G.I.JOE QUICKSTRIKE VEHICLE
The G.I.Joe Valor vs. Venom line continues to impress from a vehicular standpoint. Some of the coolest all-new vehicles in years have emerged from this line in recent times, and the recently-released QUICKSTRIKE is no exception to that. Although it, along with the Ice Sabre (see separate review) were released in strangely limited quantities several months ago, it's only been recently as of this writing (mid-April) that the vehicles have become easier to obtain.
The Quickstrike is a six-wheeled vehicle, which automatically appeals to me. Not that there's anything wrong with a four-wheeled vehicle, but there's something both unusual and a little more intimidating on the battlefield about a vehicle that has two more wheels going for it than usual.
The Quickstrike is not easily described otherwise, however. It is neither a tank nor a jeep, but something fairly distinctive in its own right. The driver's area is well protected, with only a few narrow slits for windows. The cockpit, for lack of a better term, is a two-seater.
It's the back half of the vehicle where all the firepower is. There's a small gun station about halfway back, and a rising missile launching area complete with a seat of its own that emerges from the open back half of the vehicle. The missile launcher is spring activated, and there are two extra missiles that fit into the rear of the vehicle for storage.
It's got an excellent color scheme, as well, a camouflage of olive green over a very dark grey. Markings are minimal, and include the G.I.JOE logo, as well as a few warning labels and printed panels. I'll admit I still miss the days of assembling a G.I.Joe vehicle myself, and labeling it. Although the vehicles these days are of a sufficient complexity, that maybe I don't miss the assembly part that much.
The Quickstrike is very solid and sturdy. It has metal axles and a good amount of weight to it. Give this toy to a child, and it should be able to withstand quite a bit of rugged use.
In fact, my one and only complaint about the vehicle has to do with the packaging. Now, it's one thing to leash down a vehicle in its box with those blasted wire-covered twist-ties. I can more or less see the reason to do this to some degree for the sake of safety and display purposes. However, some of the wires restraining the Quickstrike were of such an unprecedented thickness -- at least I've never encountered anything like this in toy packaging before -- that 35 years ago, this level of thick wires probably would've been used for the internal armatures of Mattel's Major Matt Mason figures -- not to hold them in place in their packaging. And if I didn't possess a really strong wire cutter, I'm not sure how I would've freed this vehicle. I found that wire cutter, by the way -- one day walking around outside -- near a telephone pole...
The Quickstrike vehicle comes with a new-style figure of Sgt. Bazooka, although any 3-3/4" G.I.Joe figures will work with the Quickstrike. This character was originally introduced in 1985, and was portrayed, at least in the animated series, where he saw the most time, as a sort of buffoon, who was still a highly effective missile specialist. He was also known for wearing a red baseball shirt with a blue number "14" on it. There was supposed to be a 12" version of him like this made for K*B Toys about a year ago, but it never came to pass, unfortunately.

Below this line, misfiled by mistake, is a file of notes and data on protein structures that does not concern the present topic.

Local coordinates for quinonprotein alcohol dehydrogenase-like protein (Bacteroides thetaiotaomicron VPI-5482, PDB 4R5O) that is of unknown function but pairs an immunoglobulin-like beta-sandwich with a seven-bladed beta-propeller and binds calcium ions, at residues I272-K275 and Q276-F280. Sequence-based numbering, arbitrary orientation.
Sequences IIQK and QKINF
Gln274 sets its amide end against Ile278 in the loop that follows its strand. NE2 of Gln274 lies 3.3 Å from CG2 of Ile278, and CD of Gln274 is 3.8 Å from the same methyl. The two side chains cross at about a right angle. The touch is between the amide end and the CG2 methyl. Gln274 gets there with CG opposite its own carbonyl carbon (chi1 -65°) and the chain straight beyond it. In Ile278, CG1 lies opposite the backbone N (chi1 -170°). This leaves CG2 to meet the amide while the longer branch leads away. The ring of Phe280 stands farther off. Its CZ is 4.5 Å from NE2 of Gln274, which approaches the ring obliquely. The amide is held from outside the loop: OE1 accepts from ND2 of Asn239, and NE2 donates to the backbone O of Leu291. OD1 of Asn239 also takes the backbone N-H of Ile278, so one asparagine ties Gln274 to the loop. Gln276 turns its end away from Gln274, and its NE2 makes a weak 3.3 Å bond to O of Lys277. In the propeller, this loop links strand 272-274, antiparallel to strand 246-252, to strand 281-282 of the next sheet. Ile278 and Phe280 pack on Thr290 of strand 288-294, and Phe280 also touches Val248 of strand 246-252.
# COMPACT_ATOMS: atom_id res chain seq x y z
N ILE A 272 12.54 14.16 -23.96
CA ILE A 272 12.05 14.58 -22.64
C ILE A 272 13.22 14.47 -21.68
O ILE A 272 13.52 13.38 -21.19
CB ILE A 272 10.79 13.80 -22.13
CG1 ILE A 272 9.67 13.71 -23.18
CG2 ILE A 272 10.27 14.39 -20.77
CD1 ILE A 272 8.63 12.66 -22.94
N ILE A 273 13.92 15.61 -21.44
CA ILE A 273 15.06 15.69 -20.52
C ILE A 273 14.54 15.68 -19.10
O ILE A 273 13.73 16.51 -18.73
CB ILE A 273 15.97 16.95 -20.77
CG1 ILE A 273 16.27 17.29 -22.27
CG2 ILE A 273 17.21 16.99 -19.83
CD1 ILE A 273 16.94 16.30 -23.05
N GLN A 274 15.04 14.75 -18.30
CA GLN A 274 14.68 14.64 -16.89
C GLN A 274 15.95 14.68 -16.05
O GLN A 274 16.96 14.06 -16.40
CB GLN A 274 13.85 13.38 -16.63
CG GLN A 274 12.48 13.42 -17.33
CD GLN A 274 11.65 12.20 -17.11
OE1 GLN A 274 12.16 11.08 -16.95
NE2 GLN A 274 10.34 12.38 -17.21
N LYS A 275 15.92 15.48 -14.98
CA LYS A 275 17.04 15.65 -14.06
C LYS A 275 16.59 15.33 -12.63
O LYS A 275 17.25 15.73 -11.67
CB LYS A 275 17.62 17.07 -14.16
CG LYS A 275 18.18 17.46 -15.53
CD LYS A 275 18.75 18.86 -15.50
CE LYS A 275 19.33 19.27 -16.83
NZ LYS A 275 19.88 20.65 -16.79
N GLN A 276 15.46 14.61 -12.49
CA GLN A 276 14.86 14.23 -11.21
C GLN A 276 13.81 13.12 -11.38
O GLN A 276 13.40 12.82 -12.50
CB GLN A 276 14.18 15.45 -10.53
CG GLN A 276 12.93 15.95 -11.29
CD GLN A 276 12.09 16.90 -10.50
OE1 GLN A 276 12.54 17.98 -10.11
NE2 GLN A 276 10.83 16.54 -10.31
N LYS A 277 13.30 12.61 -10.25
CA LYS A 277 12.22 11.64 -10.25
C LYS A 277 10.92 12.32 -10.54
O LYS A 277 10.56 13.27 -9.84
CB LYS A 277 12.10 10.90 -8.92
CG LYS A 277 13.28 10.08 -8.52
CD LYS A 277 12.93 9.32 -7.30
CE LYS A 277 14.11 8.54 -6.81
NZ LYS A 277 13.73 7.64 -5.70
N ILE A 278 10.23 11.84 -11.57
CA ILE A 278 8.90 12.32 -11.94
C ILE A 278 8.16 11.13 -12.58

This Bazooka's uniform is actually more reminiscent of a couple of 1982 Joes -- Flash or Grand Slam. It has thick chest padding in a pattern that is fairly similar to theirs. The uniform is molded in olive green, and doesn't have a lot of paint details on it. The face is similar enough to the original Bazooka, and the overall design is actually quite good.
Bazooka's file card reads as follows:
SGT. BAZOOKA - Anti-Armor Mobile Specialist
File Name: Katzenbogen, David L.
Primary Military Specialty: Infantry Heavy Weapons
Secondary Military Specialty: Quickstrike Driver
Birthplace: Hibbing, Minnesota
A trained tank-driver himself, SGT. BAZOOKA knows exactly what the Cobra armored vehicle drivers are thinking as they jink and weave to avoid getting hit by his missiles. Knowing what the best evasive maneuvers are helps him to second-guess the moves of Cobra vehicles and keep them targeted in his sights. He knows that having the skill and knowledge to aim and fire his missiles is only half the job; the weapons have to be hand-carried to the firefight and missile systems, even supposedly hand- portable ones, are bulky and heavy. This means extra physical training, a ten-mile run every morning and a strict schedule of weight training to maintain his strength and stamina at peak levels.
"A wire-guided missils and a night-tracker weigh 46 pounds. A reload weighs 26 pounds. Do I mind having to work out an extra hour a day to stay in shape to carry a reload in case my first shot misses? Negative!"
Sounds like he might've minded at some point, since he's now driving the Quickstrike. I get the impression this file card was largely taken from an earlier Bazooka who was probably sold in a two-pack. Still, it reads well, as do most of the file cards.
One last note: It's been commented to me by a couple of people that the design of the Quickstrike, the look of it, lends itself rather well to being modified to an Oktober Guard vehicle. I tend to agree. There have been several six-wheeled vehicles used by that Soviet version of the G.I.Joe Team, and this one manages to look bulky and mean enough to qualify for such an assignment. And if you want bulky and mean, put Horror-Show in the gun turret.
But whomever you eventually decide to assign it to, I most definitely recommend the G.I.JOE QUICKSTRIKE! It's a very cool and impressive vehicle. Seems to be turning up mostly at Target stores at the moment. Good luck, and YO JOE!